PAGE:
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Revival of Edinburgh’s Jenners building may force store’s departure | Business

Edinburgh’s Jenners department store could quit the landmark position on Princes Street it has occupied for more than 180 years under plans to turn the site into a hotel, rooftop bar and restaurants.

The Danish fashion billionaire Anders Holch Povlsen, who bought the building for a reported £50m in 2017, wants to restore and renovate the building’s Victorian facade and three-storey glass-roofed central atrium and turn more than half the site into a hotel.

Povlsen and his wife Anne, who have an estimated fortune of £4.5bn after investing in the online clothing retailer Asos and building up his parents’ fashion group Bestseller, are among Scotland’s largest private landowners. The Polvsens are carrying out extensive rewilding across their 200,000 acres of estates in Sutherland and the Grampian mountains.

The revival of the Jenners building could provide a boost for Princes Street, which has endured several decades of retail failures including the closure of major stores including BHS and the Frasers department store. But it is not clear if the Jenners department store – now owned by Mike Ashley’s Sports Direct – will remain.

High street closures in 2019

Thousands of high street jobs have been lost this year as a result of high profile retail administrations and thousands more are at risk as Mothercare, Debenhams and Forever 21 prepare for closures. Here are some of the key industry names that have been affected.

Mothercare: Has 79 stores and 2,500 UK retail staff as its British arm prepares to go into administration.

Regis/Supercuts: Had 220 salons and 1,200 staff when it went into administration in October.

Bonmarché: Had 318 stores and 2,887 employees when it went into administration in October. It is still trading as it seeks a buyer.

Watt Brothers: The Scottish department chain had 11 stores and 306 employees when it went into administration in October. All the stores closed and the majority of jobs have gone.

Links of London: With 35 stores and 350 staff, the jewellery chain went into administration on 8 October but its sites are still trading.

Forever 21: Had three stores and about 290 employees in the UK when it went into administration in September. Stores are staying open in order to clear stock.

Albemarle & Bond: Suddenly shut all its 116 stores in September with the loss of about 400 jobs, even though it did not call in administrators. It sold its pledge books to rival H&T in September.

Karen Millen and Coast: Had 32 stores and 177 concessions, employing 1,100 people, when it went into administration in August. All sites were closed and the vast majority of staff made redundant after the brands were bought out by online specialist Boohoo.com.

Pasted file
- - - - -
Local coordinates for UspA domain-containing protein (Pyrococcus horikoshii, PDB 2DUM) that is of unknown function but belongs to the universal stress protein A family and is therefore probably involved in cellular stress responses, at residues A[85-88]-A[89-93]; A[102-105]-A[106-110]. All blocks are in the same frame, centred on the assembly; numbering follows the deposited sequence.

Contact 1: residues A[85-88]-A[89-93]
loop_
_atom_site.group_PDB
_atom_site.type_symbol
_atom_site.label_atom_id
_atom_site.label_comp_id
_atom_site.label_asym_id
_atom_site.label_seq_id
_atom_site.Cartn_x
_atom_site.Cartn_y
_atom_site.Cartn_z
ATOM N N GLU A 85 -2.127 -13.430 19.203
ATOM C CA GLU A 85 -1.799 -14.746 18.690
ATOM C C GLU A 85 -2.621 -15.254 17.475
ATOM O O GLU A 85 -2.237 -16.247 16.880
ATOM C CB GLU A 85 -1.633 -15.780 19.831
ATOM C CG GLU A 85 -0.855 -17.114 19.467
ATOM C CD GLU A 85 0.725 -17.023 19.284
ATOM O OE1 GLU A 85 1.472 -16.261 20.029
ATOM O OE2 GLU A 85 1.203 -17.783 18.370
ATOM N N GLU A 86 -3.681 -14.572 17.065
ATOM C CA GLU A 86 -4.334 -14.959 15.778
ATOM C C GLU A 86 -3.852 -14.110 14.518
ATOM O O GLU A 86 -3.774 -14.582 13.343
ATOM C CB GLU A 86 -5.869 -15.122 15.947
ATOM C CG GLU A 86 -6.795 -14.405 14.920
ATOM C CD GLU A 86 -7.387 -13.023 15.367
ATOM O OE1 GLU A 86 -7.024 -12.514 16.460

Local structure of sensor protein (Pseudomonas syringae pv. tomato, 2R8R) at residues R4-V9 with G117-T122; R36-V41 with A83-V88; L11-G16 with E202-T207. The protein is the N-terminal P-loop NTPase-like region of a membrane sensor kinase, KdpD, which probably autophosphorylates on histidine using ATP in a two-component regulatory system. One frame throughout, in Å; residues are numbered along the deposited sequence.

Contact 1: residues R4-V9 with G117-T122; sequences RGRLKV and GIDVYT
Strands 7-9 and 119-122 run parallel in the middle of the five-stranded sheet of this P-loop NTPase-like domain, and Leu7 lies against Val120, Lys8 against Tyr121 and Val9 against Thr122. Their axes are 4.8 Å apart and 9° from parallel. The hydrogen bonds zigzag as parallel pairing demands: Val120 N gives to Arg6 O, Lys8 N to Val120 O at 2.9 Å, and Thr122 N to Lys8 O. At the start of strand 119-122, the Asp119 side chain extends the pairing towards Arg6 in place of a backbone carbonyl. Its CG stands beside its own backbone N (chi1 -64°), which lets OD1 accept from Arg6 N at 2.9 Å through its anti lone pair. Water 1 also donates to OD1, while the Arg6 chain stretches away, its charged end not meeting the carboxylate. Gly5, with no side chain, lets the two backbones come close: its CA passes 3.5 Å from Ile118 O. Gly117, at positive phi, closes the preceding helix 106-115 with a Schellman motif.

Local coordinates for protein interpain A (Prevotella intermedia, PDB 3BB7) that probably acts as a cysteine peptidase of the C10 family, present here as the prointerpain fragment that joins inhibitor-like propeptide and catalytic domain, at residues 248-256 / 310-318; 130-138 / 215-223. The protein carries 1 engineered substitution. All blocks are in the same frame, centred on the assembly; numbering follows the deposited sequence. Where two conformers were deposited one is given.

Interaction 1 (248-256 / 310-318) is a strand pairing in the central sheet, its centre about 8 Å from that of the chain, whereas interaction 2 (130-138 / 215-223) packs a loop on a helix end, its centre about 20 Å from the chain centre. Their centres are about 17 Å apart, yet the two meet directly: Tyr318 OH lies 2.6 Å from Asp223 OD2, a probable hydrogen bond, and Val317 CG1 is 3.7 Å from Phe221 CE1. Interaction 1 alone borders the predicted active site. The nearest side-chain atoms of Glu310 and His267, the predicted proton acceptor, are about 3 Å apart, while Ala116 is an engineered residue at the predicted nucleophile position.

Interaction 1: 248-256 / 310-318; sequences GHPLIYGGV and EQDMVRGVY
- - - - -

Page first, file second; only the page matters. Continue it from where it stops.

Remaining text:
Jack Wills: Had about 100 stores and 1,700 staff in the UK when went into administration in August. Bought by Sports Direct and 98 stores are still trading in the UK and Ireland.

Spudulike: Closed all 37 stores with the loss of about 300 jobs when it went into administration in August.

Bathstore: Had 132 stores and 529 staff when it went into administration in June. Homebase bought 44 stores saving 154 jobs and the brand now trades from 28 stores.

Select: Had 180 stores and 2,000 employees when the fashion retailer went into administration in May. In June administrators at advisory firm Quantuma carried out a CVA closing 11 stores with the loss of about 200 jobs.

Debenhams: Had 166 department stores and more than 25,000 employees when went into administration in April. No store closed immediately and the chain is now owned by its lenders but two will close before Christmas and another 20 in January when the group completes a rescue restructure expected to result in the loss of 1,200 jobs.

Pretty Green: Had 12 stores and about 170 employees when Liam Gallagher’s fashion outlet went into administration in March. All but one store and 33 concessions closed with 100 jobs lost but 67 saved as the brand was bought by JD Sports in April.

Office Outlet: All 94 stores have closed with the loss of 1,170 jobs after the stationery retailer went into administration in March.

LK Bennett: Had 41 stores and 500 employees when it went into administration in March. The brand was bought by its Chinese franchise partner, Rebecca Feng, saving 21 stores, all the group’s concessions and 325 jobs. But more than 100 jobs lost with the closure of 15 stores.

Patisserie Valerie: Had 200 cafes employing nearly 3,000 people when an accounting scandal prompted the chain to call in administrators in January. About 70 of the group’s 200 stores closed immediately with the loss of 900 jobs. About 2,000 jobs were saved when about 100 Patisserie Valerie cafes were rescued by Causeway Capital, more than 20 of which have since closed. 21 Philpotts sandwich shops were bought by AF Blakemore & Son. and four Baker & Spice cafes a were bought by the Department of Coffee & Social Affairs. Sarah Butler